#33 Trying hard

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Posted 29 June 2014 - 11:22 PM

First off welcome PWP wife, you are not alone in your feelings, they are normal, and caregiving is exhausting, the mental and emotional toll it takes on us is huge.  None of us are perfect, it would be wonderful if we were, but we're not.  I've said many times that there are days I survive minute by minute because that is all I can do.  The journey doesn't get easier, but I have found out that I am way stronger than I ever thought I could be.  Doesn't mean I don't throw myself pity parties for a future dreamed that never was, because I do.  I just don't stay there, because there are days that are good that I cherish and enjoy because I know they won't last.  I don't know if you have help or not, but now seems like a good time for you to start getting your support system in place, people to help with all the things that need doing, people to look after him so you can get away.  You can always come on this forum to vent, and I am sure others will be here to let you know you are not alone.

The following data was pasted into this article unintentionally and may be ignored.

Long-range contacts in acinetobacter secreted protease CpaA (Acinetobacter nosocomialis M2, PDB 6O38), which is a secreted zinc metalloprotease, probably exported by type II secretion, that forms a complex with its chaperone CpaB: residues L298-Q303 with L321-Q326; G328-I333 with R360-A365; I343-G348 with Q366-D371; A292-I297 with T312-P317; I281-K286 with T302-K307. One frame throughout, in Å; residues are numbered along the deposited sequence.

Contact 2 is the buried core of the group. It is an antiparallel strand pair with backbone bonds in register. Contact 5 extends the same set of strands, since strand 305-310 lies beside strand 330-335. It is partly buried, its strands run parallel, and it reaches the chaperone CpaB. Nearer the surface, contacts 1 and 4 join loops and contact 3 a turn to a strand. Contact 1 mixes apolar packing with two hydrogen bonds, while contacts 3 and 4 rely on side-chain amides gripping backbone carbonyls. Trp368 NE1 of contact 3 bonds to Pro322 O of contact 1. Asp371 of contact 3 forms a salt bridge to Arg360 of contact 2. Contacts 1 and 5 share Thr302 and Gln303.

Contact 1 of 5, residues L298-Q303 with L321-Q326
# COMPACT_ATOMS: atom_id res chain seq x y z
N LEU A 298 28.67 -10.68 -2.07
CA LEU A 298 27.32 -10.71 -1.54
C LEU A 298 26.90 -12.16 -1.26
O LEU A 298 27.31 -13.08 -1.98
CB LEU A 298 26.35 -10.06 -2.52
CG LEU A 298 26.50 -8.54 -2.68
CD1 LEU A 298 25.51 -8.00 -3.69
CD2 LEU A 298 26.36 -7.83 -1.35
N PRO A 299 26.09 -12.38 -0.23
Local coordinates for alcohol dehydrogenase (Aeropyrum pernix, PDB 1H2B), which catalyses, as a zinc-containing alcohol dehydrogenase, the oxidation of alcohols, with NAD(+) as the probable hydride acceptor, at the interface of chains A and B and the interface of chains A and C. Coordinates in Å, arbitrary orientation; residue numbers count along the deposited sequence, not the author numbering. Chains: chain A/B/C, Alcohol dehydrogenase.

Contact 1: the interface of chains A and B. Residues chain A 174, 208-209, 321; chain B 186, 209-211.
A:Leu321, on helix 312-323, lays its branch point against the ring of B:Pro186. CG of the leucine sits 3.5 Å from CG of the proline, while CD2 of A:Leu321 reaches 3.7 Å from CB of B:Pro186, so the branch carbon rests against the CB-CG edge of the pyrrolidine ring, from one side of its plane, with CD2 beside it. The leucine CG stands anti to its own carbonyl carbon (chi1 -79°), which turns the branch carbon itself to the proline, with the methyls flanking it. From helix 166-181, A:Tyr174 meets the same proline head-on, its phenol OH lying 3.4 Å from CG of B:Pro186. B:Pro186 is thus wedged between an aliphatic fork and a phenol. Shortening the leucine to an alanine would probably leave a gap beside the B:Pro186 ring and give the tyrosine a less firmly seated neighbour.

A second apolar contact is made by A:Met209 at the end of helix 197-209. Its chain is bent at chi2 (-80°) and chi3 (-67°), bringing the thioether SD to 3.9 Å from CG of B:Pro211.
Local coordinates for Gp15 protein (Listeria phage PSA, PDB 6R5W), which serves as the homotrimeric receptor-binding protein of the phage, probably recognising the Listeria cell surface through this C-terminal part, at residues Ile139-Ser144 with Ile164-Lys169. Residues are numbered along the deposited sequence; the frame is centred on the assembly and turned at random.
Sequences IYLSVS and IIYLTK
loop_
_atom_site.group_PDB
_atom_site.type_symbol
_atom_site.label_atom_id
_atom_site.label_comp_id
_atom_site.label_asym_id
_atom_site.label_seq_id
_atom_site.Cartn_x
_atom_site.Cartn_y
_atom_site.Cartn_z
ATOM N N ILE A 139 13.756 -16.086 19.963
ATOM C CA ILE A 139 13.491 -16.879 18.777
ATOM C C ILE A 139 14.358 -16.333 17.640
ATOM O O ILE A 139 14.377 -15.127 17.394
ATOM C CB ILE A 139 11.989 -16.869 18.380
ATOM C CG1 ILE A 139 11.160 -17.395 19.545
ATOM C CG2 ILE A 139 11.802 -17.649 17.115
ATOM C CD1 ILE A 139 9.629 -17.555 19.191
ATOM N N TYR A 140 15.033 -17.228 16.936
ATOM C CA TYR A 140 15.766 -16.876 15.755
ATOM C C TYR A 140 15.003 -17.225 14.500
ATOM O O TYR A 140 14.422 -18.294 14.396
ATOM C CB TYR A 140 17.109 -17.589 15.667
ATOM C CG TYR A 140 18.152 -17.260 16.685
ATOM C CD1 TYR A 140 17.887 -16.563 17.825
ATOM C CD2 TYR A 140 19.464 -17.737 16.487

Hugs to  you and you're in my prayers!



#34 elle

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Posted 30 June 2014 - 01:35 AM

PWP wife,

You have my total sympathy  You are In a daily situation that has little relief.  It is aggravating and so it is natural if you want to pull your hair out. Don't be disappointed in yourself;  be proud instead that you are still there.  And Please don't feel guilty if you lose it with a sharp come back.  We are all only human!  and honestly your dh is very challenging.  I think the thing you need the most is to go to the grocery store and other errands by yourself.  Adult daycare?  a friend to sit?  a church member?  But you have got to get some alone time or you will pop!

 

And PDdI,